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Kirker charged with 156 criminal counts for mistreatment of animals in Forest CountySubmitted: 04/19/2017

Ben Meyer
Managing Editor / Senior Reporter
bmeyer@wjfw.com


CRANDON - A witness "did not believe what she saw" on Patty Kirker's Crandon property in January.

That witness--who is not named in court documents--told police she saw adult dogs eating young puppies and dogs eating dead horses.

Moreover, the witness saw collars embedded into the necks of dogs and a house floor with one or two feet of dog feces on it.

On Wednesday, Forest County District Attorney Chuck Simono filed 156 criminal charges related to animal mistreatment against the 52-year-old Kirker.


The charges come about a month after Forest County sheriff's deputies and workers from the American Society for the Prevention of Cruelty to Animals seized dozens of dogs, wolf-dog hybrids, and horses from Kirker's property.

That seizure, which had been in the works for about a year, took place on March 17.

"Those animals live in horrid, filthy conditions," Kirker's sister and neighbor, Casey Carpenter, said that day.

Allegations set forth in the criminal complaint filed Wednesday match that description.

A witness told police she saw adult dogs eating young puppies on the property.

She said, "All the adult dogs are trying to kill any litter that is not theirs."

Kirker is charged with failing to provide proper food and water.  The hungry dogs may have turned to other sources of food after Kirker failed to feed them properly.

For example, the same witness said four to five horses and a pony have died on Kirker's property since last summer.

"Then she feeds the bodies [of the horses] to those dogs," Carpenter said. "There's no evidence [of the dead horses], because the dogs eat them."

During the March seizure, Forest County Sheriff's Lt. Andy Karcz found about 40 dogs, but just one bag of food and one pail of water on Kirker's property.

Karcz observed "canines present were malnourished, as he observed the ribs and leg bones were easily visible," according to the criminal complaint.

The document alleges Kirker failed to care for animals in other ways.

The witness told police the collars of several dogs became embedded deep in their necks.

"[The collar] was so embedded and that all you could see was the chain that was connected to the collar hanging from the dogs [sic] neck," she said of one dog.

During a visit to a house on Kirker's property, "[The witness] had to forcibly shove the door open, because there is approx. 1-2 ft of dog feces on the floor."

The witness said Kirker was aware of the adverse situations, and said Kirker "intentionally harms her own animals."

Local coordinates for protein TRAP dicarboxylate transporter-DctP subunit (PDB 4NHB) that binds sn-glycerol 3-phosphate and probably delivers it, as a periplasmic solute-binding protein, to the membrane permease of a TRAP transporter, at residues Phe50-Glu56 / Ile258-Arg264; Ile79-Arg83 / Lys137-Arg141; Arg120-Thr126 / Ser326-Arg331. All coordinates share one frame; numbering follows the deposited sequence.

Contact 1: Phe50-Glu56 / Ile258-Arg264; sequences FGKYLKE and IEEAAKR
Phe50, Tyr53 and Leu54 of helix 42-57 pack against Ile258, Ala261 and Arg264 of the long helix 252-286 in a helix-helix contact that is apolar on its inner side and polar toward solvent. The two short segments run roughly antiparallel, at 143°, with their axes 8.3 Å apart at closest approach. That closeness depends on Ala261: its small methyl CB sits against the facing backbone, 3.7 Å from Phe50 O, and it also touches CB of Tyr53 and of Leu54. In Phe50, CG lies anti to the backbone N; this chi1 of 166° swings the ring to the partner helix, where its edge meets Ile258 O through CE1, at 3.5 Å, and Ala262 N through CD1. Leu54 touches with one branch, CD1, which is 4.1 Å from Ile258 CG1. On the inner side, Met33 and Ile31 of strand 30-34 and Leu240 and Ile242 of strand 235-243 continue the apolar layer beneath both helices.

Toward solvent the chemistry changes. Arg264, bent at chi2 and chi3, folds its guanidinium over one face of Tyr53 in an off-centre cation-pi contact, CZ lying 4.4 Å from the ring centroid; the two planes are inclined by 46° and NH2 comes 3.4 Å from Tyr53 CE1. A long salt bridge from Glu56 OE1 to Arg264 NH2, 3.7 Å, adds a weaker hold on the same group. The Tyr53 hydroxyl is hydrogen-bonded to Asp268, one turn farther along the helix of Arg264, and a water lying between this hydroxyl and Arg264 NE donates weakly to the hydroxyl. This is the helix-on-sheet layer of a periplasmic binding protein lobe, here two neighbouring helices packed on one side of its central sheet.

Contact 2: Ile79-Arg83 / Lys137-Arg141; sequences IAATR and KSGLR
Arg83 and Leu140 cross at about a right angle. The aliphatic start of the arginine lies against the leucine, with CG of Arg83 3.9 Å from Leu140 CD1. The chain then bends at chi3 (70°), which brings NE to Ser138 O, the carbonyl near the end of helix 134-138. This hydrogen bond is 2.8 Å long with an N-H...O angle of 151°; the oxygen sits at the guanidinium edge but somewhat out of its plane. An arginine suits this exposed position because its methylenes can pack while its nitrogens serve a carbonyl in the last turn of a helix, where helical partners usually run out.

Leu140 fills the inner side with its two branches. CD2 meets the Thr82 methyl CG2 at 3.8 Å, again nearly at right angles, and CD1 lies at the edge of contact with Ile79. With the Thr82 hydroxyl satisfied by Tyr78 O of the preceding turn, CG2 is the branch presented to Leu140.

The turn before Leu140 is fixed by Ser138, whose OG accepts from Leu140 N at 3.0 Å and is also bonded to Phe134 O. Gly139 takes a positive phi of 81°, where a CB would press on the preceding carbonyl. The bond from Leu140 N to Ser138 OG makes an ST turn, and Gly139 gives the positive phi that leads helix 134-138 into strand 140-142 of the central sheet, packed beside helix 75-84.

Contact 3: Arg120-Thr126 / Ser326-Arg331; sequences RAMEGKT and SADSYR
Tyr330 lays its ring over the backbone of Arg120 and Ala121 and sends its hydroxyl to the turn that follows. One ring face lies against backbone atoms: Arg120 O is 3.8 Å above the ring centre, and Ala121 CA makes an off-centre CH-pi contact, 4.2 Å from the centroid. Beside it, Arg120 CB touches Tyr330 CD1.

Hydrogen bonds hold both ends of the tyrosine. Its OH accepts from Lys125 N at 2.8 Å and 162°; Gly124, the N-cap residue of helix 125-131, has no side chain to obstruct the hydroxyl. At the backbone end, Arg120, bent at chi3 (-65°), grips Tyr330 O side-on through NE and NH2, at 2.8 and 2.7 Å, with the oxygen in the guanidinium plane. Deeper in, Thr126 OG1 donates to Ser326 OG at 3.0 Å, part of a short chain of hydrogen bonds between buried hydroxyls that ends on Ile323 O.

ASPCA expert Kyle Held said it would take months to years for the different ranges of mistreatment listed in the complaint to occur.

People in the area had apparently been complaining about Kirker for years.

The Forest County Sheriff's Department said it had been receiving reports about Kirker and animal issues since early 2015. It recorded about 80 reported incidents between January 2016 and February 2017.

Those pieces of evidence led to the criminal charges against Kirker.

She's accused of six counts of felony mistreatment of animals, 46 animal mistreatment misdemeanors, 52 misdemeanor counts of not providing proper food, and 52 misdemeanor counts of not providing proper water.

If convicted on all charges, she could serve more than 130 years in prison.

"This is untrue, overblown allegations," said Jay Kronenwetter, Kirker's defense attorney. "It's a misunderstanding at its worst."

Kronenwetter is confident that once more facts come out, the community will be satisfied Kirker is a good animal owner.

"Anyone who has any number of animals over their lives knows that animals [sometimes] get sick," Kronenwetter said. "Animals become lame."

Kronenwetter believes the prosecutor, Simono, went over the top with the charges.

"To pile on 150 charges, I think, is more reflective of trying to make a point of outrage rather than search for the truth," Kronenwetter said.

Simono was unavailable for comment Wednesday.

Kronenwetter said he doesn't foresee a plea agreement forthcoming in the case, indicating he will fight the charges.

"My client cares very much for her animals and has tried very hard to take care of them," he said.

Kirker also faces five felony drug charges and remains in jail.

She will return to court on May 3 for a preliminary hearing. Simono indicated he plans to call witnesses, including an ASPCA expert from Atlanta, to testify.

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